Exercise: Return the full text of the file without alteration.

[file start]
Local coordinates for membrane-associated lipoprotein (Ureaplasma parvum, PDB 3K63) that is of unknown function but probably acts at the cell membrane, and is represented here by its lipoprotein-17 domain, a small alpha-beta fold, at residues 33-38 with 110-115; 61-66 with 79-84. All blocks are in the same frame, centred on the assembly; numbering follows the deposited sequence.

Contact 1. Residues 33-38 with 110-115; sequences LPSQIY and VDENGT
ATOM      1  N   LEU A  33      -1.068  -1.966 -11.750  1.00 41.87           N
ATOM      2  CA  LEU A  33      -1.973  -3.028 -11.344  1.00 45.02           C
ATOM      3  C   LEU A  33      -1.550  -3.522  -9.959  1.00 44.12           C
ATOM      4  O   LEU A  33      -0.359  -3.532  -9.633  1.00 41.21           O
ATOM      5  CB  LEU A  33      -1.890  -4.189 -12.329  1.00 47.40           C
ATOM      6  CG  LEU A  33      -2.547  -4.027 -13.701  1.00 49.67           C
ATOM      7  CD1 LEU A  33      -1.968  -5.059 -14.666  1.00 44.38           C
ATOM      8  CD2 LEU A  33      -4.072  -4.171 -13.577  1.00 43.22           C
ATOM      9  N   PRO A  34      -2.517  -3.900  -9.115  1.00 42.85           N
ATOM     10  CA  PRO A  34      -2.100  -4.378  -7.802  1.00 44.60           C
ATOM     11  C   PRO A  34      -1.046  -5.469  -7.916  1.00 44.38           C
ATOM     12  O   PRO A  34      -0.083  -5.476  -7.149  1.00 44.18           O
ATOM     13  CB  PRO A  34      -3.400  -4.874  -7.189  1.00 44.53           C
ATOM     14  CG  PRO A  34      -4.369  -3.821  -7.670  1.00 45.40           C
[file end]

Local coordinates for membrane-associated lipoprotein (Ureaplasma parvum, PDB 3K63) that is of unknown function but probably acts at the cell membrane, and is represented here by its lipoprotein-17 domain, a small alpha-beta fold, at residues 33-38 with 110-115; 61-66 with 79-84. All blocks are in the same frame, centred on the assembly; numbering follows the deposited sequence.

Contact 1. Residues 33-38 with 110-115; sequences LPSQIY and VDENGT
ATOM      1  N   LEU A  33      -1.068  -1.966 -11.750  1.00 41.87           N
ATOM      2  CA  LEU A  33      -1.973  -3.028 -11.344  1.00 45.02           C
ATOM      3  C   LEU A  33      -1.550  -3.522  -9.959  1.00 44.12           C
ATOM      4  O   LEU A  33      -0.359  -3.532  -9.633  1.00 41.21           O
ATOM      5  CB  LEU A  33      -1.890  -4.189 -12.329  1.00 47.40           C
ATOM      6  CG  LEU A  33      -2.547  -4.027 -13.701  1.00 49.67           C
ATOM      7  CD1 LEU A  33      -1.968  -5.059 -14.666  1.00 44.38           C
ATOM      8  CD2 LEU A  33      -4.072  -4.171 -13.577  1.00 43.22           C
ATOM      9  N   PRO A  34      -2.517  -3.900  -9.115  1.00 42.85           N
ATOM     10  CA  PRO A  34      -2.100  -4.378  -7.802  1.00 44.60           C
ATOM     11  C   PRO A  34      -1.046  -5.469  -7.916  1.00 44.38           C
ATOM     12  O   PRO A  34      -0.083  -5.476  -7.149  1.00 44.18           O
ATOM     13  CB  PRO A  34      -3.400  -4.874  -7.189  1.00 44.53           C
ATOM     14  CG  PRO A  34      -4.369  -3.821  -7.670  1.00 45.40           C